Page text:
At Sunday's 2018 awards ceremony in Los Angeles, some suspect there will be political statements, specifically about the #MeToo movement that's roiled Hollywood ever since sexual harassment allegations were leveled against producer Harvey Weinstein.
Google has decided to enter the controversy too. It's released an ad that will run during Sunday's broadcast for its Nest home surveillance -- I mean connected home device -- brand that suggests the problem starts when men are boys.
Here we see teens leaving for prom night. As they leave one of the boy's houses and walk toward their car, a voice calls the boy back.
"Stephen," it says. "Can I have a minute?"
There's something a little dismembered about this voice.
It's as if it's, as they say in the movies, the voice of God. Indeed, Stephen gets a little sermon for prom night.
"I want you to understand how special Sarah is," the voice says.
"So treat her with respect," continues the possible God. "And don't assume being her date means anything more than that."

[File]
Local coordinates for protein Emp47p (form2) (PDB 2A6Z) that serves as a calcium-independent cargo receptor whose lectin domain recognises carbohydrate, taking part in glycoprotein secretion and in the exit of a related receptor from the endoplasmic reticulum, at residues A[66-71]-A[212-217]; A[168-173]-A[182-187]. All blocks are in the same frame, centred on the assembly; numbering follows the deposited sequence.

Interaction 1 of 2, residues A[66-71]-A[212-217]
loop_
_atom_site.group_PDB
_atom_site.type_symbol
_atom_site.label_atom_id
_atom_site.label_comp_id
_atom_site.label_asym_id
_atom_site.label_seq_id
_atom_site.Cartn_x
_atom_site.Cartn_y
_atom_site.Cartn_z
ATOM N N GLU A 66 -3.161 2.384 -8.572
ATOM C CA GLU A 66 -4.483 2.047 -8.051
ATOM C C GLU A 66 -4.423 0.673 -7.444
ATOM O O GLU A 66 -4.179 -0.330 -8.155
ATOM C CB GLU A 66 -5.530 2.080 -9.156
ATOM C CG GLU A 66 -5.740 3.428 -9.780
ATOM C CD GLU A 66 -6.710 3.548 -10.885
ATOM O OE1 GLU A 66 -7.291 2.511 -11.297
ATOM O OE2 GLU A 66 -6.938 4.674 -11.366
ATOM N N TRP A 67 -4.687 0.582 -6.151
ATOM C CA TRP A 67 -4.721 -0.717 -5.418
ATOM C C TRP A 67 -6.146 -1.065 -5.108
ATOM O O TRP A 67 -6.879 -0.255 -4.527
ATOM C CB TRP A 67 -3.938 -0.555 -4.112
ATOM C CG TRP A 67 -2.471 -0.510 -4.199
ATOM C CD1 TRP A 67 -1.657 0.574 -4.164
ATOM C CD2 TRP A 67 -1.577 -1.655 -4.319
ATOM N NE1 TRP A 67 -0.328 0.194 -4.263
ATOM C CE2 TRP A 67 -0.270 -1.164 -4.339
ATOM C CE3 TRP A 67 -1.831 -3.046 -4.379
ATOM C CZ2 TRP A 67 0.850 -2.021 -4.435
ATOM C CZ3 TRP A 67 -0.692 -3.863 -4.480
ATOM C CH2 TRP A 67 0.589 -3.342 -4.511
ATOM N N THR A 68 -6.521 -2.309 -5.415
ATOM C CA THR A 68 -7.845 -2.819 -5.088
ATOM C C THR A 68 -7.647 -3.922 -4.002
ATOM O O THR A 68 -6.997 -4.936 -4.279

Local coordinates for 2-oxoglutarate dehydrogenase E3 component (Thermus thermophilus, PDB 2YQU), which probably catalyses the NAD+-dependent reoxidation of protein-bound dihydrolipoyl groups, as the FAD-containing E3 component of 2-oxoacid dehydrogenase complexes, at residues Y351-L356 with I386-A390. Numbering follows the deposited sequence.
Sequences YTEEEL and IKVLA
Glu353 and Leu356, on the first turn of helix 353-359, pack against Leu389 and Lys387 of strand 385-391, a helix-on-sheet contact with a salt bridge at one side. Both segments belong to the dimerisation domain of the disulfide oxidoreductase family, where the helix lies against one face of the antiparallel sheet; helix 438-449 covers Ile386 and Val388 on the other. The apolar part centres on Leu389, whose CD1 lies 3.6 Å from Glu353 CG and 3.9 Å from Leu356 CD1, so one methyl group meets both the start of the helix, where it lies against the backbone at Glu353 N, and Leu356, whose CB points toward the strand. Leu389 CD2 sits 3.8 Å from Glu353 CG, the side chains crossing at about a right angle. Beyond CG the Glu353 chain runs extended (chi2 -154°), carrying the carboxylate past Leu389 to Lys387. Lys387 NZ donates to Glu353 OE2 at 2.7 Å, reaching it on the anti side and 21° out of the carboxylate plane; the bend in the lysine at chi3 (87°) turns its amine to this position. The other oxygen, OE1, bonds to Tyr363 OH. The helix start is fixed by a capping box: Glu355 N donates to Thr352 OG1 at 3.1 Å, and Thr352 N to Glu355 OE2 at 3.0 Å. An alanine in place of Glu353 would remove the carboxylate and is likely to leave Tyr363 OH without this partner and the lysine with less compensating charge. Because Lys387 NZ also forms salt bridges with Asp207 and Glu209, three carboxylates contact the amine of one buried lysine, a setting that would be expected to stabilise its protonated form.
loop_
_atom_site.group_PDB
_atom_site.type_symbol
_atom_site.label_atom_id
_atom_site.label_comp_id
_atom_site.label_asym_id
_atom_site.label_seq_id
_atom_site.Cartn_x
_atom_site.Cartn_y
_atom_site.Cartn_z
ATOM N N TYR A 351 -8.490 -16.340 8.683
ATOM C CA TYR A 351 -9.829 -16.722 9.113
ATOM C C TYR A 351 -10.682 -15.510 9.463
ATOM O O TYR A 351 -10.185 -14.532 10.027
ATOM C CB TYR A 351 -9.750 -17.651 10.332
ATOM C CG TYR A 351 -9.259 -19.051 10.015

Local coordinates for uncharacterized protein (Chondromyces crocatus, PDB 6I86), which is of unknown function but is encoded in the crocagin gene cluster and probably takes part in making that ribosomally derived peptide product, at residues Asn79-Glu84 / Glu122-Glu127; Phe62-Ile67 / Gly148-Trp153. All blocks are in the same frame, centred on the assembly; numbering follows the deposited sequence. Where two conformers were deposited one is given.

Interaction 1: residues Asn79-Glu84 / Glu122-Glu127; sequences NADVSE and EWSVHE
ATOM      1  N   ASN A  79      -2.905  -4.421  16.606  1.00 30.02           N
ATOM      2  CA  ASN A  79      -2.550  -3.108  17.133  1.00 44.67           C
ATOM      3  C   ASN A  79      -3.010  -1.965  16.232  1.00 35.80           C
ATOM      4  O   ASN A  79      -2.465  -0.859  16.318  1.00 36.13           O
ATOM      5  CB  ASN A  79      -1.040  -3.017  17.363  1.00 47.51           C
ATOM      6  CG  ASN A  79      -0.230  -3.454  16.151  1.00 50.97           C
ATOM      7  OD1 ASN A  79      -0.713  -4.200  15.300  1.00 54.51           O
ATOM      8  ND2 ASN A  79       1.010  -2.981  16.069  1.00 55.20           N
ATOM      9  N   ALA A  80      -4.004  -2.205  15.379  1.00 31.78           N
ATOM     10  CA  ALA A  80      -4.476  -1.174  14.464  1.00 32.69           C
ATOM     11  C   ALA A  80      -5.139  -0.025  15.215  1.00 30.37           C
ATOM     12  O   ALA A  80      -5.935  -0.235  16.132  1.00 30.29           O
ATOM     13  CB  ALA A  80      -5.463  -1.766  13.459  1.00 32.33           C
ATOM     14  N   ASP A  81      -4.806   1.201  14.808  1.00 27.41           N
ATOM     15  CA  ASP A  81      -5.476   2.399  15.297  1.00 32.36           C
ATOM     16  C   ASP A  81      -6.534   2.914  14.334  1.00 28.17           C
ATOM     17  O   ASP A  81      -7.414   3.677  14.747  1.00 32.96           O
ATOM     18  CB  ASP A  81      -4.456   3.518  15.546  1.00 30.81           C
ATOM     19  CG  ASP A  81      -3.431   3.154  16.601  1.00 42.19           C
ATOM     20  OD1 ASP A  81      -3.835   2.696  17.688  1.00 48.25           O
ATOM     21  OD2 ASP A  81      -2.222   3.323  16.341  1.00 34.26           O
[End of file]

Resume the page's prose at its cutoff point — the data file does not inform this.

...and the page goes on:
The possible God does want Stephen to have a great time, as it happens. That's because it's revealed that this is his dad talking, from his job at the hospital. Through his phone connected to the Nest Hello video doorbell by the front door.
Many will naturally applaud the ad's good intentions. I struggle, however, with how some companies struggle to shove their product into serious messages.
Here, couldn't dad have had a, you know, face-to-face, man-to-man talk with Stephen in advance, rather than have this important chat in this technologically sterile manner?
"We wanted to shine a light on an important reality in modern parenting -- sometimes you can't be there physically for the important conversations, but it's no excuse not to have them," said Google/Nest's global creative director, Xanthe Wells. "In this script, the father couldn't be there for his son because of his job at the hospital."
Perhaps, though, this is Google's ideal world. Where no serious conversation can occur, unless it's through the medium of one of its devices.
First published March 3 at 9:26 a.m. PT. Update, 10:44 a.m. PT: Adds comment from Google.
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